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Securities finance onboarding. Not plain sailing.

Updated: Jul 21, 2021

From the desk of John Arnesen

Consulting Lead, Pierpoint Financial


As many will know, Pierpoint holds a LinkedIn live event on most Wednesdays at 10 am UK time. We believe we pick a subject matter that will be either informative, thought-provoking or educational. Ideally, it will be all three. Recently Roy Zimmerhansl and I discussed potential upcoming topics we could discuss, and I mentioned client onboarding. The idea didn't exactly floor Roy until I elaborated on why I think it is a crucial topic as it is a frictional pain point for a new client or those transitioning into a new service provider. New clients, however, are not always clear on what is involved.


The Legal Issue

You have spent the better part of a year in meetings, presentations, correspondence and a host of ancillary tasks to win a new securities lending client. And you do, to the delight of your colleagues, the client, and of course, yourself. It's a great feeling which many of you have experienced, and it endorses your programme capabilities over and above those provided by others. All parties involved are keen to begin the work required to bring the client on board. If this is part of a new custody mandate, there are multiple moving parts in which the securities lending team is not involved, but nevertheless, remains a vital cog in the project team.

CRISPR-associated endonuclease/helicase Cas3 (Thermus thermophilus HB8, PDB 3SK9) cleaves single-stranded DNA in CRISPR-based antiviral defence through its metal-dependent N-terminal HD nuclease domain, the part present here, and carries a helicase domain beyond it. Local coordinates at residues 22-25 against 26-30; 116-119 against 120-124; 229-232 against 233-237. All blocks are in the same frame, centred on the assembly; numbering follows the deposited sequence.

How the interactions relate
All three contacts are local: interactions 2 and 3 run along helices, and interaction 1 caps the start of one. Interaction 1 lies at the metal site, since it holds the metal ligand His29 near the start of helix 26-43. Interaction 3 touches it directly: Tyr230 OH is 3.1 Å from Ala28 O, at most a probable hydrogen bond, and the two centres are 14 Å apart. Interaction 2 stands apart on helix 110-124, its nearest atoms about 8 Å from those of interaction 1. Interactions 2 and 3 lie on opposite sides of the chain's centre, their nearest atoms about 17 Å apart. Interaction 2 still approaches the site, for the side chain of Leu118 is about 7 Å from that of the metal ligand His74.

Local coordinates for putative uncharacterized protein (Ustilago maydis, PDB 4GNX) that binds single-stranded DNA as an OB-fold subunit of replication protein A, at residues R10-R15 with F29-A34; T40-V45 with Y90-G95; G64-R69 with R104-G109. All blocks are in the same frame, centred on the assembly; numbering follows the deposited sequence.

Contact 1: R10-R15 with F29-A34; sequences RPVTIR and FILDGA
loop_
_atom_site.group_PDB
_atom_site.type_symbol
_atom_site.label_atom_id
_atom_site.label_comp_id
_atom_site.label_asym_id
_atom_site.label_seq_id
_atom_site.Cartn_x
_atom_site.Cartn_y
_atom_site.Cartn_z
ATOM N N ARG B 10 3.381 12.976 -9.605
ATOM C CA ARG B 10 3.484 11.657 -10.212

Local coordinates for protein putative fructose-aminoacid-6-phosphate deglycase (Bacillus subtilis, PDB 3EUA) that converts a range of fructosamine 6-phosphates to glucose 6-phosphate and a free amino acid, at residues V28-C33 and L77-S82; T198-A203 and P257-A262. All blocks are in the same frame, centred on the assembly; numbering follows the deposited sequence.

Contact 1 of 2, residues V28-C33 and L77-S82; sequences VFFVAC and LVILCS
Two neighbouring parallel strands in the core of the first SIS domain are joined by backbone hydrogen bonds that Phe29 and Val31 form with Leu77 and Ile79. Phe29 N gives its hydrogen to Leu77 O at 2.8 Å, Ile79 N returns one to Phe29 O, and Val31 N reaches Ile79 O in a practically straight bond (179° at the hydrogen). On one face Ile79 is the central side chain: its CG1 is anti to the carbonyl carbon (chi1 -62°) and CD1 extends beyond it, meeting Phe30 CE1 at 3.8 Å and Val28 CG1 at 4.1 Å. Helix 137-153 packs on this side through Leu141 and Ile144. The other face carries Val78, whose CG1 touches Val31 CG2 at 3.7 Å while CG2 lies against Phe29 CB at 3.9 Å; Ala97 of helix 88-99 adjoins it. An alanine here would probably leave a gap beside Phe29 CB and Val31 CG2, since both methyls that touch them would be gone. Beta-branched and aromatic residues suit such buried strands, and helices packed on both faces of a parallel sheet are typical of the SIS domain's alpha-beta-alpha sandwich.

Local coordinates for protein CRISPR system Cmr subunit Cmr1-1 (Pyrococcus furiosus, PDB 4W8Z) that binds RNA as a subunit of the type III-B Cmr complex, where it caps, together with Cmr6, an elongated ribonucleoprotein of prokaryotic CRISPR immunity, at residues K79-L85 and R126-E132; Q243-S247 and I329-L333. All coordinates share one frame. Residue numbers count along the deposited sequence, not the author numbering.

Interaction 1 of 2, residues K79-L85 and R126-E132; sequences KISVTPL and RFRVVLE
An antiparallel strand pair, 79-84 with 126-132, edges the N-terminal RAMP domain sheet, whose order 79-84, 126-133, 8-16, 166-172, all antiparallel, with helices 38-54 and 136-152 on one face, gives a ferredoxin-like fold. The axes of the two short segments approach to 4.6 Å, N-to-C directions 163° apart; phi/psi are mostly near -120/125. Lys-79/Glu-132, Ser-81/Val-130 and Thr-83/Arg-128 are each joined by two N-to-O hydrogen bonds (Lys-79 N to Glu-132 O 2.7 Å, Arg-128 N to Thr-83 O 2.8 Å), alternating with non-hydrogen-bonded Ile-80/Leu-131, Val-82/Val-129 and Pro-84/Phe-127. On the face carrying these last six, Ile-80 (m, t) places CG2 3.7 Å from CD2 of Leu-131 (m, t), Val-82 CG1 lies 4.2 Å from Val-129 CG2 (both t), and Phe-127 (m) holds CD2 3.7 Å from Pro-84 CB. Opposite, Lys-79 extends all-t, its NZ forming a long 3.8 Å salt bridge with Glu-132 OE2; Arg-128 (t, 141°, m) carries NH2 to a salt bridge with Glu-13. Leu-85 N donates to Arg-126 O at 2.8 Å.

You send the client your standard Securities Lending Agreement or Authority (SLA), wait a few weeks and then hear from the client’s legal counsel. At best, they have several clauses they wish to negotiate. At worst, you hear, 'We will never sign an agreement like this.' The latter is pretty devastating as, despite the likelihood that they have seen a version of the agreement during the past year, no one would dedicate quality time reviewing it until the deal was closed, and now, you have a new client raising an eyebrow over what your organisation considers to be reasonable. Such a situation occurs when an overzealous in-house legal department draws up their version of the agreement without seeking external counsel from a firm specialising in securities finance or because there is a lack of solicitors that have gained experience at other service providers with how they construct their agreements. Naturally, an organisation will mitigate its risks as much as possible or mutualise them with the new client, but when these risk issues are pushed too far in favour of the agent lender, it becomes transparent to the client and tends to irritate them. Two things will then happen. A protracted and lengthy debate over the unacceptable wording with the agent lenders legal department standing their ground, making your life harder, and then acquiescence to all the problem clauses favouring the client. In thirty years, I have yet to hear of a failure to sign the lending authority (few would admit to this), but I have heard of this process and haggling going on for more than a year. The irony is that several beneficial owners produce their own securities finance agreement, as they have multiple providers, and every one of those providers signs them with little to no negotiation. The terms of these will not be in the agent banks favour, but they get signed regardless.